Alexander Hodgdon Stevens
|Died||March 30, 1869 (aged 79)|
|Education||New York College of Physicians and Surgeons|
|Alma mater||Yale University|
University of Pennsylvania Medical School
Mary Jane Bayard
(her death 1823)
(m. 1825; her death 1838)
Phoebe Coles Lloyd
(his death 1869)
Lucretia Ledyard Sands Stevens
|Relatives||John Austin Stevens (brother)|
John A. Stevens Jr. (nephew)
Byam K. Stevens (nephew)
Stevens was born in New York City on September 4, 1789. He was one of eleven children born to New York City merchant Ebenezer Stevens. His mother was Lucretia (née Ledyard) Sands Stevens. From his father's first marriage, he was a half-sibling to Horatio Gates Stevens and Rebecca Hodgden (née Stevens) Schermerhorn, wife of John Peter Schermerhorn (a brother of Abraham Schermerhorn) Among his full-siblings were Samuel Stevens; William Stevens; Henry Hewgill Stevens; Mary Lucretia (née Stevens) Rhinelander; John Austin Stevens, father of John A. Stevens Jr.; and Byam Kerby Stevens, who married Frances Gallatin (daughter of U.S. Secretary of the Treasury and Ambassador Albert Gallatin) and was the father of Byam K. Stevens Jr..
He graduated from Yale University in 1807, studied in the office of Edward Miller, attended medical lectures in the New York College of Physicians and Surgeons and at the University of Pennsylvania Medical School, and received his M.D. from the latter institution in 1811. His thesis on “The Proximate Causes of Inflammation” was praised by medical men.
After graduating from Medical School, Stevens traveled to France with the object of pursuing surgical studies, but, on being captured by an English cruiser and taken into Plymouth, he went to London and received instruction from John Abernethy and Astley Cooper for a year, and then studied for a year longer under Alexis Boyer and Baron Larrey in Paris.
On his return to the United States, he was appointed a surgeon in the United States Army. Establishing himself in New York City, he was elected professor of surgery in the New York medical institution in 1814. When appointed surgeon to the New York Hospital in 1818, he introduced the European system of surgical demonstrations and instruction at the bedside. In 1825 he became professor of the principles and practice of surgery in the College of Physicians and Surgeons. He became professor of clinical surgery in 1837, but in the following year resigned his active duties in this institution and in the college, and thenceforth acted mainly as a consulting surgeon, both in public and private practice. He was appointed consulting surgeon to the New York hospital, and emeritus professor in the College of Physicians and Surgeons, of which he was made president in 1841.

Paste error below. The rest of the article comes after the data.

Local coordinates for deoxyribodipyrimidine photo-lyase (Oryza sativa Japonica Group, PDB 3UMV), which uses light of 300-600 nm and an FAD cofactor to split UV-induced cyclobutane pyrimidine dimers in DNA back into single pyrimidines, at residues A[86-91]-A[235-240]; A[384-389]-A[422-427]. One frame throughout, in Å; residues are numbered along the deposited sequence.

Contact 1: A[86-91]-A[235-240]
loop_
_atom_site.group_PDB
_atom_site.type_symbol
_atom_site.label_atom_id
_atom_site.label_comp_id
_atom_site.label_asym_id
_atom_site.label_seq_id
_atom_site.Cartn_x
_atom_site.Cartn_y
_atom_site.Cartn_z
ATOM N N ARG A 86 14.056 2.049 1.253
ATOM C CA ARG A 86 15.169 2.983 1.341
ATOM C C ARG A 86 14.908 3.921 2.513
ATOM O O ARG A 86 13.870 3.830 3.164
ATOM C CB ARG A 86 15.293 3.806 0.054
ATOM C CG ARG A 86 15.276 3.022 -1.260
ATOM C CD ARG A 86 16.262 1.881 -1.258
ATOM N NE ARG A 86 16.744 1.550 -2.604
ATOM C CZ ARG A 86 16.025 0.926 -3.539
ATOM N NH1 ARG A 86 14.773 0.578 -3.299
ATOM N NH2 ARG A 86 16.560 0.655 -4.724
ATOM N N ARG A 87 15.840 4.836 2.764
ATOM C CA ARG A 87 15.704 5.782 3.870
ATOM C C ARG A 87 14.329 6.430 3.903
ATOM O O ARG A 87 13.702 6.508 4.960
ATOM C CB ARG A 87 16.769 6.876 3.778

He was president of the American Medical Association in 1848–49. In 1849 he received from the New York State University the degree of LL.D. He retired from the presidency of the college faculty in 1855.
Stevens was married three times: firstly to Mary Jane Bayard (1792–1823); secondly to Catherine Morris (1801–1838), a granddaughter of Lewis Morris, in 1825; and thirdly to Phoebe Coles Lloyd (1818–1907).
Besides his contributions to medical periodicals, he published:
- Inflammation of the Eye (Philadelphia, 1811)
- Cases of Fungus Haematodes of the Eye (New York, 1818)
- Medical and Surgical Register, consisting chiefly of Cases in the New York Hospital, with John Watts Jr., and Valentine Mott (1818)
- Astley Cooper, First Lines of Surgery, editor (1822)
- Clinical Lecture in Injuries (1837)
- Lectures on Lithotomy (1838)
- Address to Graduates (1847)
- Plea of Humanity in Behalf of Medical Education, an address before the New York state medical association (Albany, 1849).
- "Full List of Annual Meetings and Presidents". American Medical Association. Retrieved December 3, 2012.
- Stevens, Eugene Rolaz; Bacon, William Plumb (1914). Erasmus Stevens and his descendants. Tobias A. Wright. p. 16. Retrieved January 27, 2018.
- Moffat, R. Burnham (1904). The Barclays of New York: Who They are and who They are Not,-and Some Other Barclays. R. G. Cooke. p. 142. Retrieved January 14, 2018.
- Homberger, Eric (2004). Mrs. Astor's New York: Money and Social Power in a Gilded Age. Yale University Press. p. 128. ISBN 0300105150. Retrieved January 14, 2018.
- May, Gregory (2018). Jefferson's Treasure: How Albert Gallatin Saved the New Nation from Debt. Simon and Schuster. p. 630. ISBN 9781621577645. Retrieved November 7, 2018.
- Dwight, Benjamin W. (1871). The History of the Descendants of Elder John Strong, of Northampton, Mass. Albany, NY: Joel Munsell. p. 633. ISBN 9781171501749. Retrieved February 2, 2019.